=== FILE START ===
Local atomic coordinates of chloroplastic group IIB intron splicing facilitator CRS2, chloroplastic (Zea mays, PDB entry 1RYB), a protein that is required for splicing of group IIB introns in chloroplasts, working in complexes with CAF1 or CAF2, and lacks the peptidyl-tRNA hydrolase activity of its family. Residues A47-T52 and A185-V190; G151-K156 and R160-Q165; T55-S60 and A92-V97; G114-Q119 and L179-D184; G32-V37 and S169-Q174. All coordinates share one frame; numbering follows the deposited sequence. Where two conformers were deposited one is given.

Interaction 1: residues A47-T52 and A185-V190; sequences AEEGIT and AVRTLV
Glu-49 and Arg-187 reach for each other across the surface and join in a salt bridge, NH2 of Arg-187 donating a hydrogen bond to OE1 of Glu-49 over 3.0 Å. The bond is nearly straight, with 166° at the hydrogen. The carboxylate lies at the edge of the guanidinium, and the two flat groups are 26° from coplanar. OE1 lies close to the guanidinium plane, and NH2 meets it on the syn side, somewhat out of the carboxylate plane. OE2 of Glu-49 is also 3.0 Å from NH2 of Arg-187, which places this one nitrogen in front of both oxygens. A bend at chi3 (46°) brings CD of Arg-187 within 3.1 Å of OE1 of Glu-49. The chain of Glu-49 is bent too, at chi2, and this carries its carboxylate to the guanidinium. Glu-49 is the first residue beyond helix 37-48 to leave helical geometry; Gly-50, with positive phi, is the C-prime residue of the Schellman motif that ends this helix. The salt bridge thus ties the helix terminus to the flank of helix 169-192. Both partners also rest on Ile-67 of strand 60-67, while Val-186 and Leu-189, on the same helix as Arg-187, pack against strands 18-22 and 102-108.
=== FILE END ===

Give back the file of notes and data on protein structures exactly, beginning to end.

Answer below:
Local atomic coordinates of chloroplastic group IIB intron splicing facilitator CRS2, chloroplastic (Zea mays, PDB entry 1RYB), a protein that is required for splicing of group IIB introns in chloroplasts, working in complexes with CAF1 or CAF2, and lacks the peptidyl-tRNA hydrolase activity of its family. Residues A47-T52 and A185-V190; G151-K156 and R160-Q165; T55-S60 and A92-V97; G114-Q119 and L179-D184; G32-V37 and S169-Q174. All coordinates share one frame; numbering follows the deposited sequence. Where two conformers were deposited one is given.

Interaction 1: residues A47-T52 and A185-V190; sequences AEEGIT and AVRTLV
Glu-49 and Arg-187 reach for each other across the surface and join in a salt bridge, NH2 of Arg-187 donating a hydrogen bond to OE1 of Glu-49 over 3.0 Å. The bond is nearly straight, with 166° at the hydrogen. The carboxylate lies at the edge of the guanidinium, and the two flat groups are 26° from coplanar. OE1 lies close to the guanidinium plane, and NH2 meets it on the syn side, somewhat out of the carboxylate plane. OE2 of Glu-49 is also 3.0 Å from NH2 of Arg-187, which places this one nitrogen in front of both oxygens. A bend at chi3 (46°) brings CD of Arg-187 within 3.1 Å of OE1 of Glu-49. The chain of Glu-49 is bent too, at chi2, and this carries its carboxylate to the guanidinium. Glu-49 is the first residue beyond helix 37-48 to leave helical geometry; Gly-50, with positive phi, is the C-prime residue of the Schellman motif that ends this helix. The salt bridge thus ties the helix terminus to the flank of helix 169-192. Both partners also rest on Ile-67 of strand 60-67, while Val-186 and Leu-189, on the same helix as Arg-187, pack against strands 18-22 and 102-108.